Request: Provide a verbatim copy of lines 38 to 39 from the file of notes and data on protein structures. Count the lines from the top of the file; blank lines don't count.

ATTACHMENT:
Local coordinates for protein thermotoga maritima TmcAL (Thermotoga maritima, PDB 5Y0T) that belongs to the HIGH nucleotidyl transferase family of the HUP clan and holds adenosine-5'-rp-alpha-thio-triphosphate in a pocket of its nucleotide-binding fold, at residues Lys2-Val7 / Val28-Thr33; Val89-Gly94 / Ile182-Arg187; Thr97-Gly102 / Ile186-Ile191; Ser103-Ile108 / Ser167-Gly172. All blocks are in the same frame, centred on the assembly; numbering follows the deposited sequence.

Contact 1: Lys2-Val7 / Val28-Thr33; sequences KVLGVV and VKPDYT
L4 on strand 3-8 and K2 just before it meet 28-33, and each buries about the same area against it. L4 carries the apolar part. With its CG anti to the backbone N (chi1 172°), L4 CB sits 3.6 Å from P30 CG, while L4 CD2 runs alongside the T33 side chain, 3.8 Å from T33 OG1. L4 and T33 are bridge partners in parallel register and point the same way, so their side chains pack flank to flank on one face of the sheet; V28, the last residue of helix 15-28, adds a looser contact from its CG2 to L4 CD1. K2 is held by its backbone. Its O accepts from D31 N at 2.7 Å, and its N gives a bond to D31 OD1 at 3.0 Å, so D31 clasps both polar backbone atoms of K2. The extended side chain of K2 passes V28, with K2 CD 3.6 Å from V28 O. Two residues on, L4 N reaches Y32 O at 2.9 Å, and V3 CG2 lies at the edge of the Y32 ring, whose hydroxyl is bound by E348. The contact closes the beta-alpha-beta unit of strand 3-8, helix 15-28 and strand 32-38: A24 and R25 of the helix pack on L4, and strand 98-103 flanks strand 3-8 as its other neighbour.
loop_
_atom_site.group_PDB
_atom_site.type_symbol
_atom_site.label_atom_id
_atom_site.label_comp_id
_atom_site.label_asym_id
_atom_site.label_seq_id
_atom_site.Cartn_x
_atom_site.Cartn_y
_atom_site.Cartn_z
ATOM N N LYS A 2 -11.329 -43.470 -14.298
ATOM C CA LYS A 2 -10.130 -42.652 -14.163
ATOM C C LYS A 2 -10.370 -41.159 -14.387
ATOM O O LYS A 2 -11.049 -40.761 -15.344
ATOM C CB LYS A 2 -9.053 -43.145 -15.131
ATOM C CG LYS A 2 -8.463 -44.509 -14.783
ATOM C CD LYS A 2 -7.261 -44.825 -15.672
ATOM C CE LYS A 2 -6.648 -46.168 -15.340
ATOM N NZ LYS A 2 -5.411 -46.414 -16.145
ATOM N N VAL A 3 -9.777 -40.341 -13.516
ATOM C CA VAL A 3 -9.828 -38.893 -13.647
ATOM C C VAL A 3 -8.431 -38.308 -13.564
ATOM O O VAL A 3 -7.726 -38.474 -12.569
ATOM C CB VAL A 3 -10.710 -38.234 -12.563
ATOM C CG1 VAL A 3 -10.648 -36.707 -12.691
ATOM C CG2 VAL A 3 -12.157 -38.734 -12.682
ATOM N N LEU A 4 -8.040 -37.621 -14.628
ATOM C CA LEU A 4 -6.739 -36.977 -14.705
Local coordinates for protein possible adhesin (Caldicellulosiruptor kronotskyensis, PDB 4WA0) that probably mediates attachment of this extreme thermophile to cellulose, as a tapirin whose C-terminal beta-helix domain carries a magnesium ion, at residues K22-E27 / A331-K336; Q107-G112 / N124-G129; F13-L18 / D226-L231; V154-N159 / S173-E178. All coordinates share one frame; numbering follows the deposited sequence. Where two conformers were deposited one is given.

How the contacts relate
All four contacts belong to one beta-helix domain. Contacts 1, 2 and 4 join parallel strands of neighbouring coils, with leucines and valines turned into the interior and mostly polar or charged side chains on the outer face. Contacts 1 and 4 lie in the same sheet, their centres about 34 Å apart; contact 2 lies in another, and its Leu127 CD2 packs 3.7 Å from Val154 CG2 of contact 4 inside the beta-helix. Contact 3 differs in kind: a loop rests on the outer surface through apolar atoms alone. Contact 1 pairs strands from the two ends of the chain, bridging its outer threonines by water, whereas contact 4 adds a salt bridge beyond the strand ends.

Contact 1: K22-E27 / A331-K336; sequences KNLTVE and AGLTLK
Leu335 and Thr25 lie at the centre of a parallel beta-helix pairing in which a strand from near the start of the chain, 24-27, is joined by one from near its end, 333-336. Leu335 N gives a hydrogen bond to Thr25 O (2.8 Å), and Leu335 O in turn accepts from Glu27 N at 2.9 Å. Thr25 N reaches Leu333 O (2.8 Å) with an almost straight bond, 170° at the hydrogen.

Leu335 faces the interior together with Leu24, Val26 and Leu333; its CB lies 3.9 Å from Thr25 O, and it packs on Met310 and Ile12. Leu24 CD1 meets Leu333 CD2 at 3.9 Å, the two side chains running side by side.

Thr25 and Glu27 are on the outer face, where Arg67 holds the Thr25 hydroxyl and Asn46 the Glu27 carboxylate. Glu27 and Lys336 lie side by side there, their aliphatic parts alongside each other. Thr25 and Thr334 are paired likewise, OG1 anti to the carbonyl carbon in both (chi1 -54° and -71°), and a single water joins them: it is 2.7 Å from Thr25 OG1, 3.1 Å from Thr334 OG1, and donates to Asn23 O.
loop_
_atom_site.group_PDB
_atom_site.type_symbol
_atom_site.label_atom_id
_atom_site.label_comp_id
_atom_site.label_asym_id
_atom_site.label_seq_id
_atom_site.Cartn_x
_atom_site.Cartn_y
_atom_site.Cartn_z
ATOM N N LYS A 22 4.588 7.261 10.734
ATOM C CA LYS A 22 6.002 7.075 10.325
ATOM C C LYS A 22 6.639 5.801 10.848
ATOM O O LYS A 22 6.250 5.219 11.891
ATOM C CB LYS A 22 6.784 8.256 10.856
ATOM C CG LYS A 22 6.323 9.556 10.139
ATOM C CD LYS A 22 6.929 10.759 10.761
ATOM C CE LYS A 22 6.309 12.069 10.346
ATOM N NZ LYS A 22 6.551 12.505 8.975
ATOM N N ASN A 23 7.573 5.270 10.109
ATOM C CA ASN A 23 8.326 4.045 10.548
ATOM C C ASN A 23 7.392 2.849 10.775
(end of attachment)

Thr25 and Glu27 are on the outer face, where Arg67 holds the Thr25 hydroxyl and Asn46 the Glu27 carboxylate. Glu27 and Lys336 lie side by side there, their aliphatic parts alongside each other. Thr25 and Thr334 are paired likewise, OG1 anti to the carbonyl carbon in both (chi1 -54° and -71°), and a single water joins them: it is 2.7 Å from Thr25 OG1, 3.1 Å from Thr334 OG1, and donates to Asn23 O.
loop_